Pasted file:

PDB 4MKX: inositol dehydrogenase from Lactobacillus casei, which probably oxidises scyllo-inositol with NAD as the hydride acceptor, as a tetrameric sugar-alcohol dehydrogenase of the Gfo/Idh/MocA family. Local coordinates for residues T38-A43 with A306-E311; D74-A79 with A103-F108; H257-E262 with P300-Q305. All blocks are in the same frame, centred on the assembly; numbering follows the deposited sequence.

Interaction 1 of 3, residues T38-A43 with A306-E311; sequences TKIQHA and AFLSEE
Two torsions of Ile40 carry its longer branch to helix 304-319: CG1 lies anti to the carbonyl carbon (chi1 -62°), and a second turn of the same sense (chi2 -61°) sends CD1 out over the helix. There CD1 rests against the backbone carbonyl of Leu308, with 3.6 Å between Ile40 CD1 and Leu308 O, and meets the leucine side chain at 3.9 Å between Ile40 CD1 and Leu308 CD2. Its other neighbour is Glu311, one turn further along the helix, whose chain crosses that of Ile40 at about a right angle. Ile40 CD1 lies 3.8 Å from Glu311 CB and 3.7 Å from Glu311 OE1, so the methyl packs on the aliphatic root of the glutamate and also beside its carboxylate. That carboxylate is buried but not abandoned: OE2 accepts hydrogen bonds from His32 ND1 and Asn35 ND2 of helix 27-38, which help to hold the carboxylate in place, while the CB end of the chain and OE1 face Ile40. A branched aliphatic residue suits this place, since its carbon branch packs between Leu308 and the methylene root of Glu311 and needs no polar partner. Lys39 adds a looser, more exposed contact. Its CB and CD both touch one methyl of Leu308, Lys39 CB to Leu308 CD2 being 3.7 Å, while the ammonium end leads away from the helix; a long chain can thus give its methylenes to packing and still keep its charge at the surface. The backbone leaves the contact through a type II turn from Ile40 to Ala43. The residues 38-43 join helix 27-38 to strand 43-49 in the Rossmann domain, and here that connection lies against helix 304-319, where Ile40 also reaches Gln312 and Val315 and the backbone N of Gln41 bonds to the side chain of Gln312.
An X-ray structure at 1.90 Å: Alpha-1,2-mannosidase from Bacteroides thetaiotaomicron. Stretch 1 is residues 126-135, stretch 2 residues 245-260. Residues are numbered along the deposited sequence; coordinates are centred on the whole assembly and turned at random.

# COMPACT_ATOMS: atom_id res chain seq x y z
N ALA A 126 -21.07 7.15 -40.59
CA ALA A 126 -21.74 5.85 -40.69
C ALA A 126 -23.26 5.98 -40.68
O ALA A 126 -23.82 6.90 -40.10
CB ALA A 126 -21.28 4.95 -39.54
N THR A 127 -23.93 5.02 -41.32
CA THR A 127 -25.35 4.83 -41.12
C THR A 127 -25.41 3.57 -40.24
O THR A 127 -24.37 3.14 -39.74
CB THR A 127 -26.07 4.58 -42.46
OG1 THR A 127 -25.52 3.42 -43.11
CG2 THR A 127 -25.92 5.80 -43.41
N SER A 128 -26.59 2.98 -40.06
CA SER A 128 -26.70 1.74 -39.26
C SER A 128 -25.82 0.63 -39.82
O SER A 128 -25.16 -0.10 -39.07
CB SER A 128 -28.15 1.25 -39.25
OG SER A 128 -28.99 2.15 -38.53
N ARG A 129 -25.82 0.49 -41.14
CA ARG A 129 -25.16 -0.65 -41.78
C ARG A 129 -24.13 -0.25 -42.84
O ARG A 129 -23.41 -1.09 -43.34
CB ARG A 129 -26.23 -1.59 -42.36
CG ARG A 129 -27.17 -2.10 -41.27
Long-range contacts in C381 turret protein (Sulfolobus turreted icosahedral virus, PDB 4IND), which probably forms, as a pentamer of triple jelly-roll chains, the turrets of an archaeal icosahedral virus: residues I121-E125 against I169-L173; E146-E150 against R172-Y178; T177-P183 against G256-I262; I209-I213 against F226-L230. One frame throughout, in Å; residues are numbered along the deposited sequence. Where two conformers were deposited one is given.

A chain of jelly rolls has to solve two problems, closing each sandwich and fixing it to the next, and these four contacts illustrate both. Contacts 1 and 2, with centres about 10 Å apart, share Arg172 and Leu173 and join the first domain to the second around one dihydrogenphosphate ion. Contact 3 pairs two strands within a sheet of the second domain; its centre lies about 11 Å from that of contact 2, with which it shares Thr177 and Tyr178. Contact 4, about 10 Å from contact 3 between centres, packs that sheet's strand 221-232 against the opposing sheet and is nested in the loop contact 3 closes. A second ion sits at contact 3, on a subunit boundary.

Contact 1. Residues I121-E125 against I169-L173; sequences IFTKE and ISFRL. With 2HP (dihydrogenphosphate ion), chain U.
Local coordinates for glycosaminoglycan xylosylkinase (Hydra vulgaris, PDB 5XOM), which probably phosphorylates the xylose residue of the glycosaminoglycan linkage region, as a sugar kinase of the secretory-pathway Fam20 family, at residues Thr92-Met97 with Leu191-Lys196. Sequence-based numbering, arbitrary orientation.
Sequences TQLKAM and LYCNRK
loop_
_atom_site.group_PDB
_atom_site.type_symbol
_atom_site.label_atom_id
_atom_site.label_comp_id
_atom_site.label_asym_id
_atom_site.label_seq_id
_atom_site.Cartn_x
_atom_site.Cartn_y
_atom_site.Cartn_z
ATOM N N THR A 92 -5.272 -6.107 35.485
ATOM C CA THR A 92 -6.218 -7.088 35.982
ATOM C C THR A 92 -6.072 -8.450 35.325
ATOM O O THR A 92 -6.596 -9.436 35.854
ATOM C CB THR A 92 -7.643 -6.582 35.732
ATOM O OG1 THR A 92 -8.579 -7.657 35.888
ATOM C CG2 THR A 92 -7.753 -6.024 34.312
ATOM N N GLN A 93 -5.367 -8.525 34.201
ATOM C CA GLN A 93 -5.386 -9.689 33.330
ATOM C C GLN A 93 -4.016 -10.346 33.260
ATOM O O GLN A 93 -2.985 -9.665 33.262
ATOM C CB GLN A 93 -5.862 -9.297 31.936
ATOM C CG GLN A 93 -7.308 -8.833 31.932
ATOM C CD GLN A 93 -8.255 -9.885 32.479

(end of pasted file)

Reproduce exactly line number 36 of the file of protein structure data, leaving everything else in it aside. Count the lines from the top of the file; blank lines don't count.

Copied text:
_atom_site.group_PDB